The overall health of the Chesapeake Bay improved to a “C+” on the University of Maryland Center for Environmental Science’s annual report card. The “moderate” score is the bay’s highest grade since 2002.

Of the 15 regions of the Chesapeake, 11 showed “improved” scores and five regions showed “significant improving trends,” according to UMCES.

“There is still much to do, but this is a strong indicator of progress,” EPA Mid-Atlantic Regional Administrator Adam Ortiz said in a statement.

The Chesapeake Bay and Watershed Report Card includes measurements of ecological, societal and economic indicators. The report evaluates the health of the bay itself and the health of the watershed that surrounds and feeds into the bay.

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Bay indicators include the amount of phosphorus and nitrogen in the water; the amount of dissolved oxygen present at different depths; how clear the water is; the health of aquatic grasses; and the condition of organisms living in and on the bottom of the bay.

Watershed indicators include the health of the streams; the amount of protected lands in the watershed; and socioeconomic factors such as heat vulnerability, walkability and job growth.

The report card shows things are moving in the right direction, said Fernando Miralles-Wilhelm, the president of UMCES, in a statement. But he added that “we need to pick up the pace of these efforts particularly in light of climate change, which will make meeting the targets more difficult.”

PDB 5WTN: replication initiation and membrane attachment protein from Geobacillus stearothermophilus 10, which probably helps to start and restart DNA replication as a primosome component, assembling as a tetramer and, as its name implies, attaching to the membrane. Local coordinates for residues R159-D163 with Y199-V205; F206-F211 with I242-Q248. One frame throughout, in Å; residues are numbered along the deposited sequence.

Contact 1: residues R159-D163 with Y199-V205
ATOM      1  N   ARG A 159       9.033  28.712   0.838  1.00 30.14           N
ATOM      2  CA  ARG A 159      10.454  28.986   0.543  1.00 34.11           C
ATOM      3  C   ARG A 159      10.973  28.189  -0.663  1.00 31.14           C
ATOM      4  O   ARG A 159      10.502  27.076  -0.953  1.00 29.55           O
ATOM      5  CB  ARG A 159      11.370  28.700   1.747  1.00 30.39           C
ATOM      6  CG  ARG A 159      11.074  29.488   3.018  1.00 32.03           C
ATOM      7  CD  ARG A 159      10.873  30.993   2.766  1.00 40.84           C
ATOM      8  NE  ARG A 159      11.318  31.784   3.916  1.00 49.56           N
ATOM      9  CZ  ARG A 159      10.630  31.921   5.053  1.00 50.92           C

Like last year, the ecological and societal categories rated worse on the Eastern Shore of Maryland and Virginia compared to other regions, according to UMCES.

The upper bay, Patapsco River and Back River all saw significant improvements over time, according to the report. The upper western shore of the bay, roughly between the Middle River and Bush River near Abingdon, saw the largest decline of any region.

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The overall health of the watershed around the Chesapeake Bay received a “C” grade, the same as last year.

After the report card was issued, the Chesapeake Bay Foundation said there has been improvement but far too much pollution is still entering the bay.

“This puts us at a critical moment for the Bay movement,” said Alison Prost, the foundation’s vice president for environmental protection and restoration, in a statement. “We’ll be unable to tackle the significant challenges ahead unless governors across the Chesapeake Bay watershed publicly recommit to continue working together for a healthy Bay.”

Maryland Department of Natural Resources Secretary Josh Kurtz said the report card shows the Chesapeake Bay Watershed Agreement — a written pact that guides restoration of the bay and its watershed across six states and Washington, D.C. — is strong.

“In Maryland, we’re using data and partnerships to improve coastal resilience, increase stream health, plant millions of new trees, and add more public access to the waterfront and natural areas,” he said in a statement. “A cleaner Chesapeake Bay provides for a healthy society and a robust economy. We’re proud to work with partner states and the federal government to continue making progress toward a cleaner Bay for everyone.”

This year’s 2023/2024 report card is based on data from 2023. The cards have previously been named for the year the data was collected; going forward, they will be named for the year they are released.